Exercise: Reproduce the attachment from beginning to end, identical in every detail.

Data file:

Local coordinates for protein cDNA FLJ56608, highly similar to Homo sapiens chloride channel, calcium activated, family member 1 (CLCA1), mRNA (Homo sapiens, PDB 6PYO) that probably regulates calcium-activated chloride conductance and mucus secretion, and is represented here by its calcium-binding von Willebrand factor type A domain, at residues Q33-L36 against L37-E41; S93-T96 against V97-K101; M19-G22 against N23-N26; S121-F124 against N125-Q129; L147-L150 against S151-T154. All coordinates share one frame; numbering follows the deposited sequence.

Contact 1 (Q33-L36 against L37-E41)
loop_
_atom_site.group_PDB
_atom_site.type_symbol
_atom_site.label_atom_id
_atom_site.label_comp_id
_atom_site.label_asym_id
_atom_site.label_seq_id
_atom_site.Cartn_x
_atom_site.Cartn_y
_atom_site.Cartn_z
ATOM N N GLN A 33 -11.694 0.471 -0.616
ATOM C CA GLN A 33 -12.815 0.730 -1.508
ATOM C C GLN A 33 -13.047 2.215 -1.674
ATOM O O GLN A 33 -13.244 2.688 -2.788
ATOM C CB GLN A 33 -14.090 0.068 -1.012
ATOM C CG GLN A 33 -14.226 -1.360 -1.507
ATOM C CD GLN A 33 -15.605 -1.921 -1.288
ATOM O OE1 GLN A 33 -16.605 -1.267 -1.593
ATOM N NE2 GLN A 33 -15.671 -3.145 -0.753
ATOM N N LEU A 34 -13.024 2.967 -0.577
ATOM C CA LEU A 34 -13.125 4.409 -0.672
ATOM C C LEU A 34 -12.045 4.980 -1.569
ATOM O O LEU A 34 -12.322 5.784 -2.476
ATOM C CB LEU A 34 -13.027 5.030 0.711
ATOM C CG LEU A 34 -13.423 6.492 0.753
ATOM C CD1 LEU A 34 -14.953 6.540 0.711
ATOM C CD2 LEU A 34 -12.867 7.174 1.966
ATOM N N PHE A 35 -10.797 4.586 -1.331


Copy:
Local coordinates for protein cDNA FLJ56608, highly similar to Homo sapiens chloride channel, calcium activated, family member 1 (CLCA1), mRNA (Homo sapiens, PDB 6PYO) that probably regulates calcium-activated chloride conductance and mucus secretion, and is represented here by its calcium-binding von Willebrand factor type A domain, at residues Q33-L36 against L37-E41; S93-T96 against V97-K101; M19-G22 against N23-N26; S121-F124 against N125-Q129; L147-L150 against S151-T154. All coordinates share one frame; numbering follows the deposited sequence.

Contact 1 (Q33-L36 against L37-E41)
loop_
_atom_site.group_PDB
_atom_site.type_symbol
_atom_site.label_atom_id
_atom_site.label_comp_id
_atom_site.label_asym_id
_atom_site.label_seq_id
_atom_site.Cartn_x
_atom_site.Cartn_y
_atom_site.Cartn_z
ATOM N N GLN A 33 -11.694 0.471 -0.616
ATOM C CA GLN A 33 -12.815 0.730 -1.508
ATOM C C GLN A 33 -13.047 2.215 -1.674
ATOM O O GLN A 33 -13.244 2.688 -2.788
ATOM C CB GLN A 33 -14.090 0.068 -1.012
ATOM C CG GLN A 33 -14.226 -1.360 -1.507
ATOM C CD GLN A 33 -15.605 -1.921 -1.288
ATOM O OE1 GLN A 33 -16.605 -1.267 -1.593
ATOM N NE2 GLN A 33 -15.671 -3.145 -0.753
ATOM N N LEU A 34 -13.024 2.967 -0.577
ATOM C CA LEU A 34 -13.125 4.409 -0.672
ATOM C C LEU A 34 -12.045 4.980 -1.569
ATOM O O LEU A 34 -12.322 5.784 -2.476
ATOM C CB LEU A 34 -13.027 5.030 0.711
ATOM C CG LEU A 34 -13.423 6.492 0.753
ATOM C CD1 LEU A 34 -14.953 6.540 0.711
ATOM C CD2 LEU A 34 -12.867 7.174 1.966
ATOM N N PHE A 35 -10.797 4.586 -1.331